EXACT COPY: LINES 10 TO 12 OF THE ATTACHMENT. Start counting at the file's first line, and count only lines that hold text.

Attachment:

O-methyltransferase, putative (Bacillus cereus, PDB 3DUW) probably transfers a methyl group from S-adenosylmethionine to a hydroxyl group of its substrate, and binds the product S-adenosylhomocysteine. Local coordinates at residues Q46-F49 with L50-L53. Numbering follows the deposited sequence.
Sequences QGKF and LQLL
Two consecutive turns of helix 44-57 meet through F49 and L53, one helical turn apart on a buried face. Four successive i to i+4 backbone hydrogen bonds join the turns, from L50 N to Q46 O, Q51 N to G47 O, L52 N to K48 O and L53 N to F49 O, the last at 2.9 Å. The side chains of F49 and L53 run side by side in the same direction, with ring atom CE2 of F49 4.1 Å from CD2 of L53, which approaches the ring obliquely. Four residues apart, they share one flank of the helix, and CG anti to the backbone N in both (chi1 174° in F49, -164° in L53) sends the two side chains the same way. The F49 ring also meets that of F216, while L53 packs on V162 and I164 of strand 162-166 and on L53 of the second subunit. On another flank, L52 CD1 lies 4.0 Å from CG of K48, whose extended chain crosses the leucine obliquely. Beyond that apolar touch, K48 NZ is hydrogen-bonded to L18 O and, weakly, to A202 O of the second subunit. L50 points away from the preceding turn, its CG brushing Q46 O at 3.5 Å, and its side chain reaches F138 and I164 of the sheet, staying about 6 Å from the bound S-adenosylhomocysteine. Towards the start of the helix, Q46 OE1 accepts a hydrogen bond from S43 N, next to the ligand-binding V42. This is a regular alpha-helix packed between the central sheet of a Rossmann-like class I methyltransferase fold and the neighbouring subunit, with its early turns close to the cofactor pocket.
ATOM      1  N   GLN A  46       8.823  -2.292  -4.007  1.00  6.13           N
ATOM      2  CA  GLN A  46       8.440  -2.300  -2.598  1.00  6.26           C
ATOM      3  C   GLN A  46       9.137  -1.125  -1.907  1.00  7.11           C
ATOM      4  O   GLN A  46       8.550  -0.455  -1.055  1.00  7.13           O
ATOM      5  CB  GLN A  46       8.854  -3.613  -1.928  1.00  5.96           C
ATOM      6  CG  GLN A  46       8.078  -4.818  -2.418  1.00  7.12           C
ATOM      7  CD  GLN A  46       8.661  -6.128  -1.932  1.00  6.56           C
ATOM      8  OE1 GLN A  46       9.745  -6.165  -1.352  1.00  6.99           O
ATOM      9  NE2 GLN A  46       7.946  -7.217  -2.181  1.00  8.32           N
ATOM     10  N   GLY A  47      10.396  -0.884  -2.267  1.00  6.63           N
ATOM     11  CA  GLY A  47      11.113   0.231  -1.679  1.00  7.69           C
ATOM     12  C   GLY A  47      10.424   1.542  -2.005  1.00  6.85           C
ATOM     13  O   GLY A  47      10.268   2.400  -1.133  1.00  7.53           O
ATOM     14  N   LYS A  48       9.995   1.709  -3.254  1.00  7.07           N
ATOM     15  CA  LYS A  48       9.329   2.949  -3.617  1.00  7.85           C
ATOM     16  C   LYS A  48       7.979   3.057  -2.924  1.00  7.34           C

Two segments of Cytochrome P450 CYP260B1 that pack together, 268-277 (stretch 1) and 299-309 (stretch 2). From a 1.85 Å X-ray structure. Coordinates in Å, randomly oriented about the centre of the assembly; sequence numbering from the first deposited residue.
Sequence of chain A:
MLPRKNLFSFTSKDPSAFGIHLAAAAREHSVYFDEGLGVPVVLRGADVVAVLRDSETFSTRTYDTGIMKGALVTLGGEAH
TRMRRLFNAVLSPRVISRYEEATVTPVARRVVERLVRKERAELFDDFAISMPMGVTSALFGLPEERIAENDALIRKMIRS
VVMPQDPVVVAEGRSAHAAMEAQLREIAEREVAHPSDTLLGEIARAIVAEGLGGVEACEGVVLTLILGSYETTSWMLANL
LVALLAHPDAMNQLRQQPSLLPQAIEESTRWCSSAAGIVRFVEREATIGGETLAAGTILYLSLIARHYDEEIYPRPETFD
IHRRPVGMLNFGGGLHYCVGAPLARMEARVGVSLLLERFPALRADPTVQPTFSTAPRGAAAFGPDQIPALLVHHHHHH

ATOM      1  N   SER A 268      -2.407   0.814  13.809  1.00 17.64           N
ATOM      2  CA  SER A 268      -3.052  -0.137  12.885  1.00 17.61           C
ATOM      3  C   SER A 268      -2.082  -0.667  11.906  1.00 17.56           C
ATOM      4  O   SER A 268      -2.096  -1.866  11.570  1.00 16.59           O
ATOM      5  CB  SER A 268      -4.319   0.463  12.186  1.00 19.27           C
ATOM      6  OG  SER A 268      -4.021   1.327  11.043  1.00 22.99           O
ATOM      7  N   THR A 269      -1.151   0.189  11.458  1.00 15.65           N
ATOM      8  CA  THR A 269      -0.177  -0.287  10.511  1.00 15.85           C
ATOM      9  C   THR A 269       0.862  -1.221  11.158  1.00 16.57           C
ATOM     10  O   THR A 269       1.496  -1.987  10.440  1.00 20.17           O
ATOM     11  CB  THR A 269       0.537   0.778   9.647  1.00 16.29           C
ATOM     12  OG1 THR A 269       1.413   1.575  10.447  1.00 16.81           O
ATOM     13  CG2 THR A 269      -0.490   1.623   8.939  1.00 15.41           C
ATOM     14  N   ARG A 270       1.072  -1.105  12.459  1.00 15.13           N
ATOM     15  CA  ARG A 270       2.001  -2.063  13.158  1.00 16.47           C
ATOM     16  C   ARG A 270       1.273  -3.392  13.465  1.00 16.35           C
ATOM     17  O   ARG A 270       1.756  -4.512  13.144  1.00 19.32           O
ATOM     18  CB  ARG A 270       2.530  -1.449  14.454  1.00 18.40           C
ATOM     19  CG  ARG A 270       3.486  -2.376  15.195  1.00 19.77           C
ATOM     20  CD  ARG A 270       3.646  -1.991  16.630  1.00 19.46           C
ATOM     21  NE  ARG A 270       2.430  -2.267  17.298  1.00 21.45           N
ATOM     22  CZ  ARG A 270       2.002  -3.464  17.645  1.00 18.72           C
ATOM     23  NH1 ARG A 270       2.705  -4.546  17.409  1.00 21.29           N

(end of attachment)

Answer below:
ATOM      7  CD  GLN A  46       8.661  -6.128  -1.932  1.00  6.56           C
ATOM      8  OE1 GLN A  46       9.745  -6.165  -1.352  1.00  6.99           O
ATOM      9  NE2 GLN A  46       7.946  -7.217  -2.181  1.00  8.32           N